Skip to content

Earthquakes, Typhoons, God

November 14, 2015

It was 3:40 a.m., I was not really sleeping hard because my husband was having one of his sleepless nights, tossing and turning, and getting in and out of bed… I was dreaming that I heard our jeepney, which has a very loud motor.  I heard John say, “Earthquake!” and I woke to feel, and even hear, the last of it.  It’s like, by the time your mind processes what is going on, it is all over, preventing one from really getting the full experience… All you have to go on are fuzzy recollections of a bizarre moment.  Were the walls really shaking in the dark moonlit room?  Was my bed actually moving?  The electricity went off simultaneously and we both got up and went outside.  We could see many flashlights down the hill and hear people talking but everything appeared calm.  The stars still hung breathtakingly in the sky.  No one suffered any damage.  The idea of earthquakes, although scary in itself, does not rank on the top of my ‘what do you fear most list,’ as we don’t live in a big city with towering buildings.  Even if a house were to fall here in this area, due to an earthquake, they are mostly constructed of bamboo and would most likely not cause serious injury.  And it could easily be put back together.  Yes, our home is concrete, but not the part above us.  Now a typhoon, on the other hand, ranks highly on that list… especially after that last one…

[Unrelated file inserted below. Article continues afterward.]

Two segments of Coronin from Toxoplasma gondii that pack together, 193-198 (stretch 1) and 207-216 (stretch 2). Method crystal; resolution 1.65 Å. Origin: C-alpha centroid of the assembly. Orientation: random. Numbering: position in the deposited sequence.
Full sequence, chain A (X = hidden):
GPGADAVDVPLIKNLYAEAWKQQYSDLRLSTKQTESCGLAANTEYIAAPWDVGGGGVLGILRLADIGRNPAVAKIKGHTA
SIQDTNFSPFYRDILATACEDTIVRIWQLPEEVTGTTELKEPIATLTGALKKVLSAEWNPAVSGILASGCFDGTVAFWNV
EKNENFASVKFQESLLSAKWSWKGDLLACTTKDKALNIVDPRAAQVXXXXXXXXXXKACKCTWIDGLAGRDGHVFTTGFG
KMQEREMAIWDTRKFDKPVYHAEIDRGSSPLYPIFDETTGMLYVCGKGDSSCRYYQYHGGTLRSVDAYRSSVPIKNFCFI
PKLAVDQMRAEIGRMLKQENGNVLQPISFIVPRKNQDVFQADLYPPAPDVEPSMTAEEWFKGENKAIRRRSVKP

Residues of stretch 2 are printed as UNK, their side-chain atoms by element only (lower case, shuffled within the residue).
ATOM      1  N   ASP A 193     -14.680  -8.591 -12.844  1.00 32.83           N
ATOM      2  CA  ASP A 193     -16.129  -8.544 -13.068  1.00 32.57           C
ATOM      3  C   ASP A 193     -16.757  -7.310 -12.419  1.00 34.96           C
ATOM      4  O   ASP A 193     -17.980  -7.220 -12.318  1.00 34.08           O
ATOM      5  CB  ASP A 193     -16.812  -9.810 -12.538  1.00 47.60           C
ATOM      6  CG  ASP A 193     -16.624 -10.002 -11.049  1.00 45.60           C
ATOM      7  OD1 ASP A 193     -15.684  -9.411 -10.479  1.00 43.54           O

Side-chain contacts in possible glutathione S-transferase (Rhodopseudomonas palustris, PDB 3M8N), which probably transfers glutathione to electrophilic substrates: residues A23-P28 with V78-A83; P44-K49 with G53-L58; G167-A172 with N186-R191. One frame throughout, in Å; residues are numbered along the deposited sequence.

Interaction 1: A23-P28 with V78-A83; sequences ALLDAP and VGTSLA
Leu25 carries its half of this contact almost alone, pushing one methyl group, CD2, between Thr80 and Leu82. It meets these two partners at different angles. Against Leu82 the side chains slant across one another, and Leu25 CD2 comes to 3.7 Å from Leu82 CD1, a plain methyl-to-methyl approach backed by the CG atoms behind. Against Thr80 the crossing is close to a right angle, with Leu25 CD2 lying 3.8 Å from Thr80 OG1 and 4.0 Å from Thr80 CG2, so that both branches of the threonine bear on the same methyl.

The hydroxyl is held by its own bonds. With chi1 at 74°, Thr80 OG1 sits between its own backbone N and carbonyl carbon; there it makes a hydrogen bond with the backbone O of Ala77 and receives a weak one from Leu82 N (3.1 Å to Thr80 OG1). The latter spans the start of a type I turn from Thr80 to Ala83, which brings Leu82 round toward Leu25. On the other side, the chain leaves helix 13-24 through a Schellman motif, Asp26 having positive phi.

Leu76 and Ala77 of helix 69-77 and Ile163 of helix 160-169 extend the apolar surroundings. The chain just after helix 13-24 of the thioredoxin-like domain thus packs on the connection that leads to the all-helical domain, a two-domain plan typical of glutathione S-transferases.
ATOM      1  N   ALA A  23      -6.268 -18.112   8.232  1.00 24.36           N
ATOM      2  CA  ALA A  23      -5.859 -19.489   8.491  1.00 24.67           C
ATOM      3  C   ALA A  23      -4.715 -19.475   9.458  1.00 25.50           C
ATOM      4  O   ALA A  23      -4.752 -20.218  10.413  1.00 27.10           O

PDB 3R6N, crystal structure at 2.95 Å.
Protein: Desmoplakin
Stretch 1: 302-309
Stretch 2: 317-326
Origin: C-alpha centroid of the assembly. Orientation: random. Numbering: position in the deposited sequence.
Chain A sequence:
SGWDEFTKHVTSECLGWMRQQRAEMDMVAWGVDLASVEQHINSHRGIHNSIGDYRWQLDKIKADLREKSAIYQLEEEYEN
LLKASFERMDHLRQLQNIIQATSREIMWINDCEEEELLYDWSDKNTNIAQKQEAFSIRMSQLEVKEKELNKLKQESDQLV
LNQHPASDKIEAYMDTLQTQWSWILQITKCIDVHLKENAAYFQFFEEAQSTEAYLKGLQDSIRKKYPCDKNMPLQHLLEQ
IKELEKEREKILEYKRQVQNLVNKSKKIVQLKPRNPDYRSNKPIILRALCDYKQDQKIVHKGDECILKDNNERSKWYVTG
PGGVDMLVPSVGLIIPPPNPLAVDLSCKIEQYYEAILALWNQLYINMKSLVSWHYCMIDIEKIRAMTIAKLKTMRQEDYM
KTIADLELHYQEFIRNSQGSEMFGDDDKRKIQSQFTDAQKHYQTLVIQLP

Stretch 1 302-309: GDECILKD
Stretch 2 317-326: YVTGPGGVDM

I felt like a crazy newscaster as I walked with the wind pushing my back, and cold sideways rain piercing my skin.  We had walked down to the beach to check on everyone, as the wind and rain had calmed.  Trees were down everywhere, bamboo huts blown completely away, signs twisted and far from where they had originally hung.  Large rocks blocked the road, having been washed out of their resting places.  We saw families finding shelter in concrete restrooms used for tourists, or huddled in with others who had concrete homes.  We invited people to stay with us and we did end up having overnight visitors later on.  As we headed back up to our home, everything was picking back up again and I wondered if this was the eye of the storm… If so, isn’t the back half supposed to be worse? Could we withstand worse?  Sure enough, the weather attacked again, seemingly with all it had.  John stood atop a makeshift step stool, on top of our concrete kitchen counter, to pull the roof back down.  He tied it with rope to an exposed rebar.  It rained inside of our house for a few days and was so loud that you could not hear the person yelling next to you.  Our kitchen flooded and I had to stand in water to cook our meals on a two burner stove with a hose that connects to a propane tank.  The wind was so strong in there, that even though the house is enclosed, I had to block the fire to keep it from going out.  Tin from our chicken house / shed would whip through the air at razor sharp speed.  The sound was terrifying.  When it appeared that the storm was finally coming to an end, we ventured out again.  We saw much of the same… and the trees that remained standing were completely stripped bare, as if it were the dead of winter.  Yet, there is no winter here.  We had a lot of clean up work to do, things to dry out, mend, rebuild, rake up, replant… And we had to do it all without electricity or water.  Not only, was our place quite a sight, but we were as well.  We made the best of it and joked about who smelled the worst… and John made me laugh by saying, “Your face is dirty. Your hair is all askew. But you’re still the prettiest woman a man ever set eyes on.” If that sounds familiar to anyone, that is a line Charles Ingalls used on Caroline in one of my favorite “Little House on the Prairie” episodes.  We got to have several candle light dinners, have waxy fingers, tell stories worthy of a flashlight under the chin.  We even had candlelight Wednesday night church.  Riley got to build muscles by hauling water up from the well just so we could flush, wash dishes, cook, etc… And the people got to catch an abundance of their favorite fish, “Bangus,” which is what we call milk fish.  There were so many up along the shore from the typhoon, that they were selling them for 5 pesos per kilo… which is like less than one cent!  Also, there was plenty of firewood!